If you ever find yourself there, I would recommend a walk around the bay, or a trip to Somes Island, which is a mere 20 minutes away by boat. Or steel yourself with a breakfast burrito from Fidel’s Cafe or Floriditas’ eggs on toast before a hike up Mt. Wellington, then come back down in anticipation of dinner at Ortega Fish Shack. On Sundays, both the City Market and Harbourside Market are great places to visit for a self-styled breakfast degustation. If it’s feijoa season, you can get the sweet, perfumed fruit at the markets for as little as $2/kg. And if it rains too much and you want to stay dry, the Wellington City Library has a collection of graphic novels that would rival most actual book stores. Which is exactly my idea of an indoor paradise.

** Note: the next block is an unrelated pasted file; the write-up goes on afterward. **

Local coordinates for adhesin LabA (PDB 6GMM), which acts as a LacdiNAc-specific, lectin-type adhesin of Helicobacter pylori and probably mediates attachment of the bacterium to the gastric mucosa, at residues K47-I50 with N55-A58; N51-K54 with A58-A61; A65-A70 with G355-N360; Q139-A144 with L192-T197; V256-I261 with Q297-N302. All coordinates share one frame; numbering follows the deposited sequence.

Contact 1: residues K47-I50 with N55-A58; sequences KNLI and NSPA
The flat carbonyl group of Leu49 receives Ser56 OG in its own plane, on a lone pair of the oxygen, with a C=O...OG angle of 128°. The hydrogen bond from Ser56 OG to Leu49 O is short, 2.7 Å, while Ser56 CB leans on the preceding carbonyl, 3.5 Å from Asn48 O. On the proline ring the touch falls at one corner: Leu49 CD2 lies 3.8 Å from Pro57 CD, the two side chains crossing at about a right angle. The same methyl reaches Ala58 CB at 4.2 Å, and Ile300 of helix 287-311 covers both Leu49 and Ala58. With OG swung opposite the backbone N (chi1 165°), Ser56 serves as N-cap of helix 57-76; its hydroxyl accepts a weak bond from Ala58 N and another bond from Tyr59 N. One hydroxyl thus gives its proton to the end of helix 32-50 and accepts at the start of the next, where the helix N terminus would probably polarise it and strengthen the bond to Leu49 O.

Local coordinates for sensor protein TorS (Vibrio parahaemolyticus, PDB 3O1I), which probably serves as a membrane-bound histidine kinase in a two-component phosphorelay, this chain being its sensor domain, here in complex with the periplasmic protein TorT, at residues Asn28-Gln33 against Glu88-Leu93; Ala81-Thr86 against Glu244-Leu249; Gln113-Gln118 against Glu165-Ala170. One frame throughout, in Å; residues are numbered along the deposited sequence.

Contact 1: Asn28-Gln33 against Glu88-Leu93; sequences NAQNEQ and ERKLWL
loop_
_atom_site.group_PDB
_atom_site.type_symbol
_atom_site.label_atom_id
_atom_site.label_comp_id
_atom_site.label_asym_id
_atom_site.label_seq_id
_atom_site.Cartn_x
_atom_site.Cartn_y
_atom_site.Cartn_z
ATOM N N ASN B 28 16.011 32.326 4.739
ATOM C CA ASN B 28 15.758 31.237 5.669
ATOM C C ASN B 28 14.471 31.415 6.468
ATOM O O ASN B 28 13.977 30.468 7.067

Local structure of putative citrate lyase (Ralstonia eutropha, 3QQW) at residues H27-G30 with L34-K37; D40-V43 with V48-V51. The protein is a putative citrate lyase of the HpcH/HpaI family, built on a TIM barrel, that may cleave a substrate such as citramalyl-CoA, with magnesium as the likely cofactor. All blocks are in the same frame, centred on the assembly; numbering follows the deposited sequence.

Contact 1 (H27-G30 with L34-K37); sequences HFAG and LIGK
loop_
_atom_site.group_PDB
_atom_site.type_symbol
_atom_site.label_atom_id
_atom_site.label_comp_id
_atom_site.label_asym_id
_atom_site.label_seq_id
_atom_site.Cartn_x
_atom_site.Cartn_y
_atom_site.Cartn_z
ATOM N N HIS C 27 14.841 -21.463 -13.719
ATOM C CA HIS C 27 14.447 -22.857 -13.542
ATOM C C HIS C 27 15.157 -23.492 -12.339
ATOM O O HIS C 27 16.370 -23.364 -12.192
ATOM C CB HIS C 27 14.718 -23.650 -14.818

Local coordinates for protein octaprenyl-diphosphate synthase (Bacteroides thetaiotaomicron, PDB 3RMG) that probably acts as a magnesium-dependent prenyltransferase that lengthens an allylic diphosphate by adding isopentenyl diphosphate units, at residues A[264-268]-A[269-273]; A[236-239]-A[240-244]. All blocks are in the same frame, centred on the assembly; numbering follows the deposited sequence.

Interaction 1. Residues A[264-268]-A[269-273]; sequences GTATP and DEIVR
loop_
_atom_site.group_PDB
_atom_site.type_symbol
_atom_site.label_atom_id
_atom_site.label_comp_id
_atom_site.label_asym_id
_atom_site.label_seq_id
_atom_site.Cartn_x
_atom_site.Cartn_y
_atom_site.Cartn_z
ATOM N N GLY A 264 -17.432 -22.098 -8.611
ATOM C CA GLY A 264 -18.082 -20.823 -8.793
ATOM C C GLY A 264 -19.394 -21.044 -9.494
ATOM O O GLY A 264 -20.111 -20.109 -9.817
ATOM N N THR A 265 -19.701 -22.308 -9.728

Now that we’re back home and the weather has gotten a little cooler, I’ve started thinking about soups and braises for dinner. While we were away, I came across a recipe by Dean Brettschneider for sweet plaited scones which I’d planned to make over the weekend. Somehow that never eventuated and one evening, to accompany a hot bowl of roasted cauliflower soup, we had these savoury scone loaves instead.

The scone dough is quick to make, since it precludes the proving time required with yeasted loaves, and is easily adapted to include a range of fillings; both sweet and savoury. For our dinner, I made one with herb and cheese, and another with Branston pickle and cheese. Both were equally well received.

Plaited Scone Loaves :
(makes 2 small plaits; adapted from a recipe by Dean Brettschneider from Global Baker)